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SGT. SHAFT: Veteran to get full retired pay if divorced spouse precedes him in death
Question of the Day
Dear Sgt. Shaft:
My first wife was awarded 37.5 percent of my military retired pay at the time of our divorce. My question is: Will I receive my full retired pay if she precedes me in death?
Thank you for your assistance.
Via the Internet
The answer to your question is yes. The only reason you are splitting your retired pay is due a court order to a designated person. If the designated person dies first, your retired pay is restored to you.
• On July 17, nearly 100 surviving spouses, including members of Military Officers Association of America’s (MOAA) Auxiliary Member Advisory Committee (AMAC); MOAA staff, joined by members of the Gold Star Wives, American Legion, Society of Military Widows; and various surviving spouse support groups attended a “Storming the Hill” event, sponsored by MOAA.
The purpose was to educate the 113th Congress and their legislative and military assistants on the Survivor Benefit Plan/Dependency and Indemnity Compensation (SBP/DIC) offset issue.
The day began at the Rayburn Building at a congressional breakfast with Rep. Joe Wilson, South Carolina Republican, addressing the group. Two surviving spouses, Traci Voelke and Suzanne Gerstner, each spoke about their husband’s deaths and gave very different but compelling testimonials of the struggles each of their families face as a result of the offset.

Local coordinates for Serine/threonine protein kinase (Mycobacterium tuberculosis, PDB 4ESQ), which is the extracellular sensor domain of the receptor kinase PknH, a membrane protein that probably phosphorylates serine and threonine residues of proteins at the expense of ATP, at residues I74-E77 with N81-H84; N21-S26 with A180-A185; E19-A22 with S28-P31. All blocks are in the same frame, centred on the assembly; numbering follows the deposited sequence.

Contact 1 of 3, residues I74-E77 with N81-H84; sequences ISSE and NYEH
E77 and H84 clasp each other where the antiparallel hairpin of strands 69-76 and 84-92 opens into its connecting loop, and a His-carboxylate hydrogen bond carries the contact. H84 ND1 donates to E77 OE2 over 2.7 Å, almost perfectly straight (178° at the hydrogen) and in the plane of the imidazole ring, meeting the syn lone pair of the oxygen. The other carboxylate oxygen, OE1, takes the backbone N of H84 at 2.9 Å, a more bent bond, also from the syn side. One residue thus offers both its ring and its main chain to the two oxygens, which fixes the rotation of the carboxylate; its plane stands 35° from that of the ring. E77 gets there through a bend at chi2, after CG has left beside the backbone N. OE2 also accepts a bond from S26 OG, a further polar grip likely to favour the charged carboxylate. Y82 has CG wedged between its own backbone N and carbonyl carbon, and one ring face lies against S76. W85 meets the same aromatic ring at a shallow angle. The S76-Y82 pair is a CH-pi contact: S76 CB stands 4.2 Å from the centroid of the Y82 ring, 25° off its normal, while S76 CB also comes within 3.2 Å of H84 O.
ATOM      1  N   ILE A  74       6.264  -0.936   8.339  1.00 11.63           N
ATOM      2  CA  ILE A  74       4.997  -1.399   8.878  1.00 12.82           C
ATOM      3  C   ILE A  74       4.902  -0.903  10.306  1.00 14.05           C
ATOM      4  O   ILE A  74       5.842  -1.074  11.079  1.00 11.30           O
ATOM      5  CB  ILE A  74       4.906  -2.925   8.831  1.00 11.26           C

MOAA’s government relations team presented a quick brief to the congressional assistants in the group focusing on the SBP/DIC offset issue.
“In order to fully understand the importance of complete elimination of the SBP/DIC offset, it is vital they understand the issue and its impact on surviving spouses and families,” said Vice Adm. Norbert R. Ryan Jr., USN (Ret), president of MOAA. “The ultimate goal is complete elimination of the SBP/DIC offset, and I am proud of this group of surviving spouses for their advocacy and determination.”
Under current law, the surviving spouse of an active-duty or retired member, who dies of a service-connected cause, must forfeit $1 of military SBP annuity for each $1 received in DIC. DIC is presently set at $1,215 monthly and is paid only to survivors of veterans whose death is determined to have been caused by service. This dollar for dollar offset wipes out most of the SBP payment for the vast majority of survivors.
Sen. Bill Nelson (D-Fla.) and Rep. Wilson have introduced S. 734 and H.R. 32, respectively, which would repeal the offset of DIC payments from SBP annuities, in the belief that when military service causes the death, the VA indemnity payment should be added to the normal SBP annuity, not subtracted from it.
After a congressional breakfast, the “stormers” met with their legislators and staffs to discuss the issues, provide fact sheets and brochures, and ask them to end the SBP/DIC offset.
About the Author
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